Compared with paper or clay, digital data storage is not very durable. As such, securely storing large amounts of information over even the relatively short timescale of 100 years—comparable to the human memory span—is a challenging problem.1 Conventional optical-data-storage technology of the type employed in CDs and DVDs has reached capacities of hundreds of gigabits per square inch. However, the lifetime of this media is limited to a decade as a result of unavoidable degradation suffered by the data layer. More futuristic DNA-based data storage is capable of holding hundreds of terabytes (Tb) of data per gram, but its durability is limited.2
The concept of storing data optically in the bulk of non-photosensitive transparent materials (such as fused quartz, which is renowned for its high chemical stability and resistance) via femtosecond-laser (fs-laser) writing was first proposed and demonstrated in 1996.3, 4 This method allows for high-capacity optical recording by multiplexing new degrees of freedom (e.g., intensity, polarization, and wavelength). This development in data storage is based on the introduction of gold or silver nanoparticles, which are embedded within the material.5 The plasmonic properties of these nanoparticles can then be exploited.6, 7 More recently, polarization-multiplexed writing has been demonstrated by using self-assembled nanogratings, which are produced via ultrafast-laser writing in fused quartz.8, 9 These nanogratings, which comprise 20nm-thick lamina structures embedded within the material,10–12 are resistant to high temperatures.13 Despite several attempts to explain the physics of this peculiar self-organization process, the formation of the nanostructures remains a mystery.14, 15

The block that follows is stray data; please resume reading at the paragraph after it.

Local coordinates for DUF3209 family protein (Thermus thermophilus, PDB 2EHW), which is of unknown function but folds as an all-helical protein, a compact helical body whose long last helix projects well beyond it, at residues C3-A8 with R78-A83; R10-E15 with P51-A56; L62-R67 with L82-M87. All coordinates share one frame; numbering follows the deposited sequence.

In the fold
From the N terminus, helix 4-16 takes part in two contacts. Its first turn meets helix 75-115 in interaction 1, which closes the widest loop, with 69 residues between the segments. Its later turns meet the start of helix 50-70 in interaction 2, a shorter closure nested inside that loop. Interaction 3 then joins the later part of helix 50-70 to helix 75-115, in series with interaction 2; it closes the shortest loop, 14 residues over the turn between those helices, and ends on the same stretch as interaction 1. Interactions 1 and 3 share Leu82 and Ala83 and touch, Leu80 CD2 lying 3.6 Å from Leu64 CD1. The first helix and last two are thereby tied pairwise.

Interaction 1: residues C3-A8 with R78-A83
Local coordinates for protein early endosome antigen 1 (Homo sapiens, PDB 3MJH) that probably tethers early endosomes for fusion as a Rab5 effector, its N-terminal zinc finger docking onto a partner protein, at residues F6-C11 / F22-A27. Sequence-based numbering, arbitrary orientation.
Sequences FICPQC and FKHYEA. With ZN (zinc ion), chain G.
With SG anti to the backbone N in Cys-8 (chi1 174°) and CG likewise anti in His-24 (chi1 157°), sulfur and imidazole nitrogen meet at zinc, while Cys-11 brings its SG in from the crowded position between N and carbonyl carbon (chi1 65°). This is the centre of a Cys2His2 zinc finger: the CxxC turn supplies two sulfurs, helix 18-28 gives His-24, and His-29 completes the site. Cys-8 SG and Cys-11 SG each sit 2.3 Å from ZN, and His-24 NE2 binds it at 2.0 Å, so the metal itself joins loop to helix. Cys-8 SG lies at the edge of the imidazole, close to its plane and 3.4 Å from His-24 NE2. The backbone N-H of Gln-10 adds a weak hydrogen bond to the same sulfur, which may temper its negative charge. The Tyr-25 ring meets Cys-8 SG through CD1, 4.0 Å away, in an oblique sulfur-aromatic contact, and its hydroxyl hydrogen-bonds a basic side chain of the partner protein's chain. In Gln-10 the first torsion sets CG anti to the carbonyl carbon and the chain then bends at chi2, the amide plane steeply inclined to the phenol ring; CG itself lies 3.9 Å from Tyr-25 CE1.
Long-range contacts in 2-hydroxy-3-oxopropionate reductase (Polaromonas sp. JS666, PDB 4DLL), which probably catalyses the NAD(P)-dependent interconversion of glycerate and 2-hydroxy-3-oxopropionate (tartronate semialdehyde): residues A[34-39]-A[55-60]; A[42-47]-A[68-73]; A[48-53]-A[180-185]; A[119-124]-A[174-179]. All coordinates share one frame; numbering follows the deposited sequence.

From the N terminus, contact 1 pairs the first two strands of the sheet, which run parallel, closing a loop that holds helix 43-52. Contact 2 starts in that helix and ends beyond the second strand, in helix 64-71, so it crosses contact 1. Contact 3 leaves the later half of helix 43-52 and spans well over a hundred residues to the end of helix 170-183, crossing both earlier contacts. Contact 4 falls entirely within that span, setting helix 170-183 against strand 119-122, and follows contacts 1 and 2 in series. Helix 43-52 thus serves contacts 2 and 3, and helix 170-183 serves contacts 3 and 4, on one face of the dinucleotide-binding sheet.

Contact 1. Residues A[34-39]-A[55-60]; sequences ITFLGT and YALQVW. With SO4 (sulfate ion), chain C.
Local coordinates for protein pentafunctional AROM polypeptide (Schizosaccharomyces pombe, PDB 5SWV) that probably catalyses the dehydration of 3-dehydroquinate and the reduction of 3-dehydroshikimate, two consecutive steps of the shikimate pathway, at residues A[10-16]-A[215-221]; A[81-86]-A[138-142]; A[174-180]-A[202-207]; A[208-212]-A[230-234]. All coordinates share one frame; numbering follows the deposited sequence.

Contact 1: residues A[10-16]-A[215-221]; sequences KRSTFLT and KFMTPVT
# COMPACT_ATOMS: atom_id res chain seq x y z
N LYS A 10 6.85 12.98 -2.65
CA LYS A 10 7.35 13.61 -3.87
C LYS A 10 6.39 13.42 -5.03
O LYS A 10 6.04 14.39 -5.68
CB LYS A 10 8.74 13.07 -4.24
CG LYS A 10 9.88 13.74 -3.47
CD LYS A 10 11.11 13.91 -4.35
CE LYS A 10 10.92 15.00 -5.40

Based on this behavior, we have developed a method of data storage that makes use of three spatial and two optical dimensions.16 On the macroscopic scale, the self-assembled nanostructures behave as uniaxial optical crystals with negative birefringence. The alignment of the nanogratings gives rise to optical anisotropy (a form of birefringence) of the same order of magnitude as positive birefringence in crystalline quartz.
In conventional optical storage such as DVDs, data is stored by burning tiny pits in one or more layers of the plastic disc, thereby making use of three spatial dimensions. We have also exploited two additional (optical) dimensions. When the data-recording femtosecond laser marks the glass, it makes a pit with a nanograting. This nanograting produces birefringence that is characterized by two additional parameters. The slow-axis orientation introduces a fourth dimension, and the strength of retardance—defined as a product of the birefringence and the length of the structure—forms a fifth dimension. These two parameters are controlled during recording by the polarization and light intensity, respectively. By adding these additional optical dimensions to the three spatial coordinates, we achieve 5D optical data storage: see Figure 1.
Figure 1. 5D optical data storage, written in fused quartz using a femtosecond laser. Three spatial dimensions and two optical ones (the slow-axis orientation and the retardance) are exploited. Each voxel contains a self-assembled nanograting that is oriented in a direction perpendicular to the light polarization. The distance between two adjacent spots is 3.7μm and the distance between each layer is 20μm. E: Electric field of light wave. Arrow: Polarization direction.